Archive for the ‘Methods’ Category

C is for Comprehended

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I’ve thought about how I teach. And I’ve realized I do not teach with comprehensible input. I teach with comprehended input.   Comprehensible is not enough. Something that “can” be comprehended is not always comprehended. Especially with all the kinda-sorta definitions of “comprehensible” floating around these days. There must be a match between meaning and […]

“Untargeted input”: a nonstarter for Chinese

So, here’s the thing with targeting. You know, planning what you’re going to teach before the teaching happens. And having teaching happen, as opposed to just “saying that” and hoping it will stick by the end of the year. Why do I always sound so negative about those “nontargeted” techniques? Surely many teachers are doing […]

Who does that, indeed?

stonehenge

On a TPRS teachers’ listserv, the comment was recently made: I find it unfair to suggest that we should just make the story “like a movie in their minds” but oh, we get to stop the movie whenever we want and ask them what happens during the movie…Who does that? Oh, I dunno…maybe someone who […]

Naturalistic comprehensible input: does it work for Chinese?

On a language teachers’ list, the statement was recently made by a teacher interested in the debate about naturalistic CI versus optimized CI: I have some plans to work with some Mandarin teachers to test this [naturalistic input] out.  They have not been trained in CI at all but they are eager learners.  I am […]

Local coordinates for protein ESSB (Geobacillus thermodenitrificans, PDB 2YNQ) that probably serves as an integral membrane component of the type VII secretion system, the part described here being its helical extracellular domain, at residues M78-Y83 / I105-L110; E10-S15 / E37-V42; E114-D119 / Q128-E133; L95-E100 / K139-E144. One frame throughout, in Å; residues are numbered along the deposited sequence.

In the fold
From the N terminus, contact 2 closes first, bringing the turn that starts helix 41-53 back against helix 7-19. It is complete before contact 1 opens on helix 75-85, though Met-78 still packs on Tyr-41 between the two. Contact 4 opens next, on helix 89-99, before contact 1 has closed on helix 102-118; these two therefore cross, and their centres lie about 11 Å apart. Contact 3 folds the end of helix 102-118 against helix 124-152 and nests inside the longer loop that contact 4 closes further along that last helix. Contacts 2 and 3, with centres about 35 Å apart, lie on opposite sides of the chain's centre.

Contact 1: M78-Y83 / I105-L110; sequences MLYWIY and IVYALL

Target language math

10 minutes of 60% comprehensible = 600 comprehension-units, and we don’t know if the meaning to language matches are correct or not. 9 minutes of 90% comprehensible = 810 comprehension-units, and we know all of them are correct. That 1 minute of English is well used, not abused. And for those who have doubts whether […]

It’s baaaack

I’m afraid I do not see sufficient elemental differences between “story-listening” and anything else to consider story-listening an independent method. It’s TPRS 1.0 coming back, like the miniskirt, and has the same disadvantage: that all the varied bodies in question have to happen to fit the skirt for it to work, because like very early […]

Tough love about the smart kids

A comment recently came up on a teachers’ group: I have 2 groups with only high profile students, ages 8 to 12. I notice that their minds work very differently from the average student. I also notice that hardly any of the TPRS / CI activities that I do with them, works. On the contrary, […]

Input by the numbers

On a teachers’ discussion group, the question recently came up: Any suggestions for teaching numbers up to 100? I know they can naturally come up in stories…but I feel like it doesn’t happen often enough and doesn’t regularly cover every “ten.” Or should I just do more of it?! The post garnered a number of […]

Paralysis by analysis

On a social media group for teachers, the following question (actually pretty far removed from the title of this post!) was recently posted: Could you share resources that you’ve used to infuse your TPRS lessons with cultural perspectives? As I waited for my server to let me into my own blog — some sort of […]

The need to ask

On a social media site, a general question more or less like this has been flying around of late: Why can’t we just look at our students and gauge them that way? Why do they need to actually respond? I can already tell if they are listening and interested. The answer goes back to the […]

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